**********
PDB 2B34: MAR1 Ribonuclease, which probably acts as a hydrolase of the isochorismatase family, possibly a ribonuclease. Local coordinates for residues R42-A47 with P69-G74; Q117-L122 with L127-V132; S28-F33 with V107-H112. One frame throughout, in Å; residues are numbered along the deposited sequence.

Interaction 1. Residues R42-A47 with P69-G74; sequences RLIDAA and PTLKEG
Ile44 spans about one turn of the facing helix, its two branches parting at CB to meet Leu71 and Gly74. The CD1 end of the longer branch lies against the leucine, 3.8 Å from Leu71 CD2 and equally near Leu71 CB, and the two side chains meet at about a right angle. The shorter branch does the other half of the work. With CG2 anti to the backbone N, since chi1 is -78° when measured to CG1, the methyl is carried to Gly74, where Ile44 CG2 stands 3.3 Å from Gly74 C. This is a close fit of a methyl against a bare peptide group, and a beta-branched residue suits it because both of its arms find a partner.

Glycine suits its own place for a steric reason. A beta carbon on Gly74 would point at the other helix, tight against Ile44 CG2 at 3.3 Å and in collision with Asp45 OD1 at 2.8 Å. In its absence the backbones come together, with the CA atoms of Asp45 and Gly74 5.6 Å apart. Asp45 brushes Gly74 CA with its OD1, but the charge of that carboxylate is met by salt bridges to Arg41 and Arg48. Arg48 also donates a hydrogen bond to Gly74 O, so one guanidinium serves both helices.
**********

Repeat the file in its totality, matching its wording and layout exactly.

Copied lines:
PDB 2B34: MAR1 Ribonuclease, which probably acts as a hydrolase of the isochorismatase family, possibly a ribonuclease. Local coordinates for residues R42-A47 with P69-G74; Q117-L122 with L127-V132; S28-F33 with V107-H112. One frame throughout, in Å; residues are numbered along the deposited sequence.

Interaction 1. Residues R42-A47 with P69-G74; sequences RLIDAA and PTLKEG
Ile44 spans about one turn of the facing helix, its two branches parting at CB to meet Leu71 and Gly74. The CD1 end of the longer branch lies against the leucine, 3.8 Å from Leu71 CD2 and equally near Leu71 CB, and the two side chains meet at about a right angle. The shorter branch does the other half of the work. With CG2 anti to the backbone N, since chi1 is -78° when measured to CG1, the methyl is carried to Gly74, where Ile44 CG2 stands 3.3 Å from Gly74 C. This is a close fit of a methyl against a bare peptide group, and a beta-branched residue suits it because both of its arms find a partner.

Glycine suits its own place for a steric reason. A beta carbon on Gly74 would point at the other helix, tight against Ile44 CG2 at 3.3 Å and in collision with Asp45 OD1 at 2.8 Å. In its absence the backbones come together, with the CA atoms of Asp45 and Gly74 5.6 Å apart. Asp45 brushes Gly74 CA with its OD1, but the charge of that carboxylate is met by salt bridges to Arg41 and Arg48. Arg48 also donates a hydrogen bond to Gly74 O, so one guanidinium serves both helices.